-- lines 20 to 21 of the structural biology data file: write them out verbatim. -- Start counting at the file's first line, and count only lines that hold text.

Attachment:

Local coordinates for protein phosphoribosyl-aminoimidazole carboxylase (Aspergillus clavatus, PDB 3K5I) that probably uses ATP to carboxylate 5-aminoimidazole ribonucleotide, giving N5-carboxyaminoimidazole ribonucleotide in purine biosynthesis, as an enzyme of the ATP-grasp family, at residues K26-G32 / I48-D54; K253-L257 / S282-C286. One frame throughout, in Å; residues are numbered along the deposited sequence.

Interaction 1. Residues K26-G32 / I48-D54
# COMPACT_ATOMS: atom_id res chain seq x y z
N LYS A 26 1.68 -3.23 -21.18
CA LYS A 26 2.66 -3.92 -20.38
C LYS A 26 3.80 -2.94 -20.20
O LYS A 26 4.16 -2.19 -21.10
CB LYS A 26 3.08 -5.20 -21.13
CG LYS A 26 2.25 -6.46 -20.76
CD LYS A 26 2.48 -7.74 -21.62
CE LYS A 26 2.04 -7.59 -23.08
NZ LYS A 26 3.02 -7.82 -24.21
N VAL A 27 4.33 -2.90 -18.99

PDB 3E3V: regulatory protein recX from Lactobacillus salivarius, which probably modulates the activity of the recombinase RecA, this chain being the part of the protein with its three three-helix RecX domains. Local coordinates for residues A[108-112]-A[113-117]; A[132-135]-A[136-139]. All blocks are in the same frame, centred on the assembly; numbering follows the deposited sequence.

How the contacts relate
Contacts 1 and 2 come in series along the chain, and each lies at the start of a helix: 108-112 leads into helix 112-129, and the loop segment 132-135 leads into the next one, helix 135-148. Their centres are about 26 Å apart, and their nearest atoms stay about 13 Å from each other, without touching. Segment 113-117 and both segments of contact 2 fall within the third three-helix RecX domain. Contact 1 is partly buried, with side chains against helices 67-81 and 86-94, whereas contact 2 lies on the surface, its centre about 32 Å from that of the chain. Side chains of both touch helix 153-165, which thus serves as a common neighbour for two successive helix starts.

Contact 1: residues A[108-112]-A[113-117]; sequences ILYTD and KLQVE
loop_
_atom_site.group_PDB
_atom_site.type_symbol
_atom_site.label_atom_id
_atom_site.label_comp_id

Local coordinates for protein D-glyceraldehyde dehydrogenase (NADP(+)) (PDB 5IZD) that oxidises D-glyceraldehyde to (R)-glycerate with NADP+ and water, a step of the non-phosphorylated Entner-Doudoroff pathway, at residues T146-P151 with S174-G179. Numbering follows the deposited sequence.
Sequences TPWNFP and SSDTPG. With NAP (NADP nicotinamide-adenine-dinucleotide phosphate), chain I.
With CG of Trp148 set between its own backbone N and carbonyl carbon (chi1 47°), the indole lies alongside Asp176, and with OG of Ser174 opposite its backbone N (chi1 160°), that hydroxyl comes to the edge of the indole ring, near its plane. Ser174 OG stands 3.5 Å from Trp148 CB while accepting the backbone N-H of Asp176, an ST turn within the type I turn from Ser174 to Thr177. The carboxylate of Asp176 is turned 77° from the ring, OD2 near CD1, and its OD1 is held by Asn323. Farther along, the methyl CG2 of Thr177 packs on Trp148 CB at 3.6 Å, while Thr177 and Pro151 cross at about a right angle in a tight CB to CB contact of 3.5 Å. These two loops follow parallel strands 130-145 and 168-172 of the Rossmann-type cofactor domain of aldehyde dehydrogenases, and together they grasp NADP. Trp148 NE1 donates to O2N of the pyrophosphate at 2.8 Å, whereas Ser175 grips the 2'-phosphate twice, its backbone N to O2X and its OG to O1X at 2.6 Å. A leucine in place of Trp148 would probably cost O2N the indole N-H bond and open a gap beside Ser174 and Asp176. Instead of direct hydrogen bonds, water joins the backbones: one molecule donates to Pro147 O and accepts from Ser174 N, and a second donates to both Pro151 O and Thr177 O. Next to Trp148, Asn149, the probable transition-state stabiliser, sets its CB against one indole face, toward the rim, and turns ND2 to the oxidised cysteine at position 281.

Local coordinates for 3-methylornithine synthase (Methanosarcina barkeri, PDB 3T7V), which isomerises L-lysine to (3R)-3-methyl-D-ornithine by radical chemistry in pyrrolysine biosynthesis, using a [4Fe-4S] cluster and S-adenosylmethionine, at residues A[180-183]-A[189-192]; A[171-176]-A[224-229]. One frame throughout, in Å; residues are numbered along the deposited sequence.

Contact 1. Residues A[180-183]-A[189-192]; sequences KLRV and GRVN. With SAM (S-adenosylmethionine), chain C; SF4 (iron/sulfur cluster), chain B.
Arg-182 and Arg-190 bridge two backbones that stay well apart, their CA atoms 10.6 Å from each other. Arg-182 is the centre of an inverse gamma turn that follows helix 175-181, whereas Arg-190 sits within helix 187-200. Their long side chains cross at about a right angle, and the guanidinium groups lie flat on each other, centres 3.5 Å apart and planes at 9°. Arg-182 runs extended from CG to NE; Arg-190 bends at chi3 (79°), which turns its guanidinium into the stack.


_atom_site.type_symbol
_atom_site.label_atom_id